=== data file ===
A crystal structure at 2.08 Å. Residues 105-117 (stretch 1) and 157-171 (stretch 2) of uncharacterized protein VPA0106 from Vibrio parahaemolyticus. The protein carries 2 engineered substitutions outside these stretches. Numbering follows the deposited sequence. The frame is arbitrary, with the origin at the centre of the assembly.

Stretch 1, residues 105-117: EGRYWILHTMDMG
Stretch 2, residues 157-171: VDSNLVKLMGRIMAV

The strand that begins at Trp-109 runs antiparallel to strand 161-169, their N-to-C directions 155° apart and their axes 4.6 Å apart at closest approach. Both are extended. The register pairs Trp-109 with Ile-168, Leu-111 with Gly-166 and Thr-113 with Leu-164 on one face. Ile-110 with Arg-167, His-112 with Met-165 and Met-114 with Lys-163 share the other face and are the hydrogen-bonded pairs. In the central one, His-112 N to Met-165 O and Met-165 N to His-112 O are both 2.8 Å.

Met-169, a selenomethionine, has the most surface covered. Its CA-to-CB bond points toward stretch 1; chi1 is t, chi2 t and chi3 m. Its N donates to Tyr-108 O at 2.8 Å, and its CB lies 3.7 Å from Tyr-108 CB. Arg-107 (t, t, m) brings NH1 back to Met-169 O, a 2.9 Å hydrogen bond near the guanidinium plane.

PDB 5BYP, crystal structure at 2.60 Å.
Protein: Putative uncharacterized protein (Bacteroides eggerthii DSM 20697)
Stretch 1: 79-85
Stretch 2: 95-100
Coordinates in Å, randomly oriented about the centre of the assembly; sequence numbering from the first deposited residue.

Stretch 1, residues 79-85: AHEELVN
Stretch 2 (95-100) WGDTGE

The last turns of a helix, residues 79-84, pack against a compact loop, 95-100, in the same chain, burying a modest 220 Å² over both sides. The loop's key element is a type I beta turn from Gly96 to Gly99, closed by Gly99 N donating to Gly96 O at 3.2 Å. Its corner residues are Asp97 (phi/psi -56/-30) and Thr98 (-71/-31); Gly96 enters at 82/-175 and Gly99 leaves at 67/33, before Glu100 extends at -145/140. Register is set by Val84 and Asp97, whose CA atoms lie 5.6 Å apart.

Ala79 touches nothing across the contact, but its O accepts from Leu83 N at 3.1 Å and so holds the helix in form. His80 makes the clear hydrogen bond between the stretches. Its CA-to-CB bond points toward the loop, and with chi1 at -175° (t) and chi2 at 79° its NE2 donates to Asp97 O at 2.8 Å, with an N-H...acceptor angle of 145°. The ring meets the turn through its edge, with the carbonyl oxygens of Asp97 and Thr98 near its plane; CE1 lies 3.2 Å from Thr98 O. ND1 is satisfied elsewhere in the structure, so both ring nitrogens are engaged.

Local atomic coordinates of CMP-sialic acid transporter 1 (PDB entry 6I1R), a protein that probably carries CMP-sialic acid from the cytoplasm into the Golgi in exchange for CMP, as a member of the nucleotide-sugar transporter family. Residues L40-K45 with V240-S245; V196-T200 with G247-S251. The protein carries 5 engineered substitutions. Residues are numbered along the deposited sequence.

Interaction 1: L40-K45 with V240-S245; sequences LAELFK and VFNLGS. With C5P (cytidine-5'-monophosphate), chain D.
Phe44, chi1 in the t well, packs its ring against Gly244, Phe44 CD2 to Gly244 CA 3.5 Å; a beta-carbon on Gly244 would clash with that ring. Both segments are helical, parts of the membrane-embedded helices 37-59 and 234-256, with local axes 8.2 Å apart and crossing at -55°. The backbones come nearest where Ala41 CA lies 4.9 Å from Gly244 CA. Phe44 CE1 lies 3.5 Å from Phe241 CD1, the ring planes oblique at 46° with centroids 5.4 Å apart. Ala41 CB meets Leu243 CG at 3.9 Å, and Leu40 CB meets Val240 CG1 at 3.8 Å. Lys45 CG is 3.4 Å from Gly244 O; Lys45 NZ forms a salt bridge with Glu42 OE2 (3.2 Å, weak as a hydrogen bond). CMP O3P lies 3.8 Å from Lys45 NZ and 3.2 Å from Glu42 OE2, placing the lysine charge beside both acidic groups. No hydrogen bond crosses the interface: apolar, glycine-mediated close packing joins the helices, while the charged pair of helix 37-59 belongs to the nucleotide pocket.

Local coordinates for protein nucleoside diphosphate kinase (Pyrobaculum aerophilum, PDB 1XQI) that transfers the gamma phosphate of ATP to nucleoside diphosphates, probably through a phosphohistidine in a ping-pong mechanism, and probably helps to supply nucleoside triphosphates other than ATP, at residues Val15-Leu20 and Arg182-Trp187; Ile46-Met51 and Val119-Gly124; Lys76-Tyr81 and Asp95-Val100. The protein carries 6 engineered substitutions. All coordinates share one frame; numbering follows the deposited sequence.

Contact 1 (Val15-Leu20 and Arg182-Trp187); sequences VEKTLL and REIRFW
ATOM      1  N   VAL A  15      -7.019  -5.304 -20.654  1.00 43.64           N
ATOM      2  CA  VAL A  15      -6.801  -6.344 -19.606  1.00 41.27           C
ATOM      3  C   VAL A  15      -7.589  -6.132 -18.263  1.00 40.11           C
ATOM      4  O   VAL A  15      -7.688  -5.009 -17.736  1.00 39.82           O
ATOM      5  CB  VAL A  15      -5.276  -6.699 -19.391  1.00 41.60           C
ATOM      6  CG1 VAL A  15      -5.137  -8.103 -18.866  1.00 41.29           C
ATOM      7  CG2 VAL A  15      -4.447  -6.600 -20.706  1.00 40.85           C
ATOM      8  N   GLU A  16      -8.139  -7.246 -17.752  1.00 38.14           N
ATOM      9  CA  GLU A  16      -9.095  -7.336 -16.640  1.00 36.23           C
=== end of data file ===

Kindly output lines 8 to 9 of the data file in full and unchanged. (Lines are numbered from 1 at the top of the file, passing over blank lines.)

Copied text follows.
Stretch 1: 79-85
Stretch 2: 95-100